Books I recommend.

I noticed that every two weeks or so someone asks me about good books to read. I’m always delighted about that questions: People still like books! The question “is there a YouTube Channel or Twitter account I should follow” is more awkward (Are people still using Twitter? Or are they using it as in ‘LinkedIn posts’?)

Here is the the current list of business books I usually draw from.


  • Observation and Discovery: The First and Last Freedom, published 1954 by 20th-century Indian philosopher Jiddu Krishnamurti (1895–1986) about the nature of the self and of belief, investigations into fear and desire. What initially feels a bit like rambling and repetition turns out to be an ingenious meditation to distract your filters and pre-existing judgements — stick with it and keep reading!
  • Communication and negotiation: Nonviolent Communication: A Language of Life (Marshall B. Rosenberg), also available as a good audiobook, read by the author, in a slightly different format that works better than an unabridged version of the book
  • Randomness and hindsight story-telling: Fooled by Randomness: The Hidden Role of Chance in Life and in the Markets (Nassim Nicholas Taleb), an opinionated but fun and easy read on all the silly stories we tell ourselves about our or other people’s success and failure. Might be paired with Noise: A Flaw in Human Judgment (Daniel Kahneman, 2002 Nobel Memorial Prize in Economic Sciences)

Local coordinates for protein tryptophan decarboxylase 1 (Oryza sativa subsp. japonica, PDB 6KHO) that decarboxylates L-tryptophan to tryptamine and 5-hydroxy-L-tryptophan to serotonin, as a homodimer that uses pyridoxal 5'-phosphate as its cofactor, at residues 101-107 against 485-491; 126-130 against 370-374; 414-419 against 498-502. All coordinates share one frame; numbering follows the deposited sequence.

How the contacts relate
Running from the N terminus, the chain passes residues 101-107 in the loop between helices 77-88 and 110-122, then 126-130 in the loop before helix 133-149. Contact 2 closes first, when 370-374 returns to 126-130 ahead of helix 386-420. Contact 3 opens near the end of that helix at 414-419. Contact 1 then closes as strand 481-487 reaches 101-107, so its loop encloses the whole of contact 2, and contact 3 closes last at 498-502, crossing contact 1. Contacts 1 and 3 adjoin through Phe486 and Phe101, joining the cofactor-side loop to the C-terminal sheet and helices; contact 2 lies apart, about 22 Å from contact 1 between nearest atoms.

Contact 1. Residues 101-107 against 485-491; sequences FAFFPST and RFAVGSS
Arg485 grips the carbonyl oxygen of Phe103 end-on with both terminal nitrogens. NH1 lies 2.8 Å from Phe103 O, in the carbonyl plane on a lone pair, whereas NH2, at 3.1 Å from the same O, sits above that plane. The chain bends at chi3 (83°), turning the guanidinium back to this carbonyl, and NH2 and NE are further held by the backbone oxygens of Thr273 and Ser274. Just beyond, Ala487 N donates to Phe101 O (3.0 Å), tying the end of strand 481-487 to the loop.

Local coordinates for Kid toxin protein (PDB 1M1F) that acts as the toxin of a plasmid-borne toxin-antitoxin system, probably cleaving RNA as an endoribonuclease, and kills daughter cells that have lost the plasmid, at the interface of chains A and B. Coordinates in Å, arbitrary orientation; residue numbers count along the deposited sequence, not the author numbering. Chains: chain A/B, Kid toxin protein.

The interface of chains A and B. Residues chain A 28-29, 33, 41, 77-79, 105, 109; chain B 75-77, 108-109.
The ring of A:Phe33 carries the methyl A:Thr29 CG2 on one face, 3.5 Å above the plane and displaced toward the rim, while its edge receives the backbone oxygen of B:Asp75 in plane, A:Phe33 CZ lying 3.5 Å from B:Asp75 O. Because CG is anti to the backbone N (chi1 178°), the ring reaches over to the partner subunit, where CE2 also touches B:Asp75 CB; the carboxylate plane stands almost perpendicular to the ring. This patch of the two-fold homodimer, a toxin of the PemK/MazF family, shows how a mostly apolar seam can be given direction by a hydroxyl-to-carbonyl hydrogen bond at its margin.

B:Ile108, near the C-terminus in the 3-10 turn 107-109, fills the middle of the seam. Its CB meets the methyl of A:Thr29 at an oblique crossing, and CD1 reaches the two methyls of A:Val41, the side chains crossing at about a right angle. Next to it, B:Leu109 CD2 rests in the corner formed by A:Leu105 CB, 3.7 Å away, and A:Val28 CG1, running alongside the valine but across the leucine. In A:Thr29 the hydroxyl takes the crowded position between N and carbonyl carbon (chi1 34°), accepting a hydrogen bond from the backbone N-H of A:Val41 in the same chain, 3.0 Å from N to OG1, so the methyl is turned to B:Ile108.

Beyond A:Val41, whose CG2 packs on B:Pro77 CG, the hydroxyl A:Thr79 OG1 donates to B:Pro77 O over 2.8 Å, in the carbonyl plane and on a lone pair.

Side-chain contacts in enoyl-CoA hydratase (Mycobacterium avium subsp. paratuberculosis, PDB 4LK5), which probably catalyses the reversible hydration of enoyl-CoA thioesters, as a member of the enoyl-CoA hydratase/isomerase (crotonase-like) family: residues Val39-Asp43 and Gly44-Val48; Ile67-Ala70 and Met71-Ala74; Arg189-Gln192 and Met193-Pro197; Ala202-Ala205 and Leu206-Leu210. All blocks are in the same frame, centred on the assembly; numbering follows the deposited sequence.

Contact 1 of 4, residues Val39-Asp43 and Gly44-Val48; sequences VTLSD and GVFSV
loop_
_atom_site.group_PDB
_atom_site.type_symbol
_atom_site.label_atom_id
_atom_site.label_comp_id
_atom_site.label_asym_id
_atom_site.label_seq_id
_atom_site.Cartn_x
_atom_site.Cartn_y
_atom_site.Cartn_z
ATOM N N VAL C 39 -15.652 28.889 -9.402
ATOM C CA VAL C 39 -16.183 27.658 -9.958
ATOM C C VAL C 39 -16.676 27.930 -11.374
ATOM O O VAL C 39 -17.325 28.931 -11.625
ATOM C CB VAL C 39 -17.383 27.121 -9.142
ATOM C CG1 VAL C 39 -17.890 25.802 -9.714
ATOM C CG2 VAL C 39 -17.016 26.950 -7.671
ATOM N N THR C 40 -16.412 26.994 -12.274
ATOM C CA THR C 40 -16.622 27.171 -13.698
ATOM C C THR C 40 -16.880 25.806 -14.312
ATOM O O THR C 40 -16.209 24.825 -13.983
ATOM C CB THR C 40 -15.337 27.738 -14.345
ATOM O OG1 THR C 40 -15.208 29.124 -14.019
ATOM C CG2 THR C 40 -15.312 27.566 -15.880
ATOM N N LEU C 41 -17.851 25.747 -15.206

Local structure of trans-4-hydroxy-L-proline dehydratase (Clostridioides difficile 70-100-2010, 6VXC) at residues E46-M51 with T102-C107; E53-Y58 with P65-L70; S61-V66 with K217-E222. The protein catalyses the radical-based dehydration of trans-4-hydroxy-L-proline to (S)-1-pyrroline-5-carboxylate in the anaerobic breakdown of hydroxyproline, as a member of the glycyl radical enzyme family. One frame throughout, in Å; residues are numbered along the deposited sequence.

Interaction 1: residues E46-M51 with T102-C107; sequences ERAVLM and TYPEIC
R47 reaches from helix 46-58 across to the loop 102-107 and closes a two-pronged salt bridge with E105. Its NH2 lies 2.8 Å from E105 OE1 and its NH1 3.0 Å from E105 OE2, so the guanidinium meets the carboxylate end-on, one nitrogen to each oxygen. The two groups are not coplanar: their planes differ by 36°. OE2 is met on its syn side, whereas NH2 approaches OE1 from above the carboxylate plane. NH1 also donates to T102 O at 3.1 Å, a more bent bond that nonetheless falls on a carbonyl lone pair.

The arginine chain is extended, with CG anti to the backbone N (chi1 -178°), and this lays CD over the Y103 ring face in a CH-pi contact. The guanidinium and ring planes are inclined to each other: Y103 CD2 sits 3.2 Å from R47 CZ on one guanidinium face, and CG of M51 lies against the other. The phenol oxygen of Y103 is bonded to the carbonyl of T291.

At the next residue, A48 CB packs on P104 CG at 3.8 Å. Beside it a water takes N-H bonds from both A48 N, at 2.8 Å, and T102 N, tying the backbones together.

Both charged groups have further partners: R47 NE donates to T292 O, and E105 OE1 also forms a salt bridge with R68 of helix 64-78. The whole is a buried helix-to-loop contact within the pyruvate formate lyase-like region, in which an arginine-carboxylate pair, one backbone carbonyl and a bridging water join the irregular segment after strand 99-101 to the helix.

• Dynamics of society, people, companies, culture, mythology, and the Internet: Things Hidden Since the Foundation of the World (René Girard) desire is mimetic (all our desires are borrowed from other people); conflict originates in mimetic desire; the scapegoat mechanism is the origin of sacrifice and the foundation of human culture; religion is necessary in human evolution to control the violence that can come from mimetic rivalry; ‘religion’ is a cultural system of designated behaviors and practices (Hello Internet)

Venture Capital & Startups


Leadership and CEOs

  • Extreme Ownership: How U.S. Navy SEALs Lead and Win (Jocko Wilink and Leif Babin) I’ve read many books on leadership etc. from MIT, HBR, blogs, etc. This is the one book I can really recommend; despite the SEAL title – which initially made me pause, I’m not a very militant guy – it really captures the essence of great leaders I’ve met and was fortunate enough to work for; I also did not understand at all what ‘military leadership’ can mean before this book
  • Principles: Life and Work (Ray Dalio) do not skip the first 100+ pages of background and autobiography of Ray
  • Lying (Sam Harris)

Thoughts? Opinions? Comments? Corrections?